(Iwama GK et al.,1976).Haematological abnormalities have also been studied in various toxicant- Haematological
variables remain as veritable tools in determining the sublethal concentration of pollutants such as heavy exposed
fish: Chana punctatus to cadmium (KaruppasamyRet al.,2005). Physiological stress indicators such as sum
hematological and blood parameters could be useful to evaluate effects of contaminants such as heavy metal in fish
(Oliveira et al.,2006). Usually, RBC system of fish reacts to heavy metal intoxication with anemia but sometimes,
particularly after short exposures, blood parameters (Hct, RBC, mean corpuscular volume, Hb may be increased
(Vosyliene MZ.,1996). The mutual action between a toxicant and a biological system can be calculated using
hematological, biochemical biomarkers (Li, Z. H et al.,2010). Mercury cycles in the environment as a result of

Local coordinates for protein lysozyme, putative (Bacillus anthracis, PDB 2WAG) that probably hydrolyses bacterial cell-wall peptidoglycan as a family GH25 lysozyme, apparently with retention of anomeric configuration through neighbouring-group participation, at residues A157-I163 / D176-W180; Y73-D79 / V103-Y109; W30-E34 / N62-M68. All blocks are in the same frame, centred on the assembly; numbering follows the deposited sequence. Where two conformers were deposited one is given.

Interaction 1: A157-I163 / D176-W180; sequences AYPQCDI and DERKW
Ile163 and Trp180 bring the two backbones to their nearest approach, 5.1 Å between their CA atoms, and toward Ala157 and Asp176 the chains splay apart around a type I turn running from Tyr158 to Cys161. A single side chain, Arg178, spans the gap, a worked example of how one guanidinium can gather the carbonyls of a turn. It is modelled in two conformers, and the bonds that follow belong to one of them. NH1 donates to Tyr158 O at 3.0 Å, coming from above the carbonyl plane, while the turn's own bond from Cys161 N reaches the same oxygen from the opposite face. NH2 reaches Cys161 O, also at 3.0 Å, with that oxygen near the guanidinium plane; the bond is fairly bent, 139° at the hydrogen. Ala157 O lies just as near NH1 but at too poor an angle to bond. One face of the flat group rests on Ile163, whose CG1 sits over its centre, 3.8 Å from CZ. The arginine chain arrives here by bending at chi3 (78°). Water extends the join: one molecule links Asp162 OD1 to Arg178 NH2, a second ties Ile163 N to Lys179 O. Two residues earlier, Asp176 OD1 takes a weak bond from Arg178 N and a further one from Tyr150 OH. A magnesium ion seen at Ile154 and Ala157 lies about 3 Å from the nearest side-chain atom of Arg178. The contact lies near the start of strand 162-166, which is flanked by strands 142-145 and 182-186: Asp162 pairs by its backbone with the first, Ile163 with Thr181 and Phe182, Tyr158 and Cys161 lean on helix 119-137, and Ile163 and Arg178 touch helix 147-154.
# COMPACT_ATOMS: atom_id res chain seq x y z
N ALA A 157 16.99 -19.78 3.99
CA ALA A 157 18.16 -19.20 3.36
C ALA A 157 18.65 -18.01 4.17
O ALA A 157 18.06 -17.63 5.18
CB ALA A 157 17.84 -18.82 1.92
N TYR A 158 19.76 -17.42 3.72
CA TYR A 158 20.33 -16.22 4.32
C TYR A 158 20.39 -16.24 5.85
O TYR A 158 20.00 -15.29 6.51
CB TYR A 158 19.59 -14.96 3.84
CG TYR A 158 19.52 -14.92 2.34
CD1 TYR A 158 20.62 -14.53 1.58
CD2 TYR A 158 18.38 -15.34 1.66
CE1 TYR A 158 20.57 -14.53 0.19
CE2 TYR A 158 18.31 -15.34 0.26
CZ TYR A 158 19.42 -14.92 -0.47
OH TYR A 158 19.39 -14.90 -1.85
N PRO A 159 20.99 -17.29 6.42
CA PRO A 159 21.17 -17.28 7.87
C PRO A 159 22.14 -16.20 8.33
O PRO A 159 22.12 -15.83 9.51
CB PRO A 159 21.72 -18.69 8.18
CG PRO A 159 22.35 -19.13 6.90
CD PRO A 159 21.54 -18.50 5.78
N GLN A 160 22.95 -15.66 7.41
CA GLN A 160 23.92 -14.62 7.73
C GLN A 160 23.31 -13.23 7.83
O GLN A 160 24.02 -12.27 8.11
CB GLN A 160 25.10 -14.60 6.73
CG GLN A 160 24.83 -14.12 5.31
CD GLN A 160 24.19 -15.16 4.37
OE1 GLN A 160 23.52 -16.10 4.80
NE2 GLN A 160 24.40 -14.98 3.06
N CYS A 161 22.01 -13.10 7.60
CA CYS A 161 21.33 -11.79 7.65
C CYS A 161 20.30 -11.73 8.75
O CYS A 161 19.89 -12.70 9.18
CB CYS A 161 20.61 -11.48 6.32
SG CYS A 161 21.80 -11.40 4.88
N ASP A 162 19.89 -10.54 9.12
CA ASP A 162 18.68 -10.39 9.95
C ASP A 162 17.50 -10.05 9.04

normal and anthropogenic bustles. Anyway, the amount of mercury liberated via human activities severely increased
since the commencement of the industrial age (Wang, Q et al.,2004).The present study on the effect of mercury
chloride exposure during the haematological parameters of the fishes are light on the effect, so it was decided to
attempt the present study.

Material and Methods:-
Animal:-
The fresh water fish, Labeo rohita (Rohu) (8-10 cm length and 28 ± 0.6 g weights) was used for the toxicity tests
were fishes are selected forty healthy fish from the stock and divided into four groups. These fishes were collected
from local fish ponds at Nujividu village, Guntur district, Andhra Pradesh, India (latitude: 16.1808576.N, longitude:
80.6646.E). Fish were brought to the wet laboratory and acclimatized for the period of 10-15 days prior to
conducting experimentation. The dechlorinated tap water was used throughout the course of the experiments and the
physico-chemical parameters of water determined according to American Public Health Association
(APHA.,2005).The values are as follows: temperature, 28 ± 2°C; pH, 7.12; total hardness, 170 mgl-1 (as CaCO3);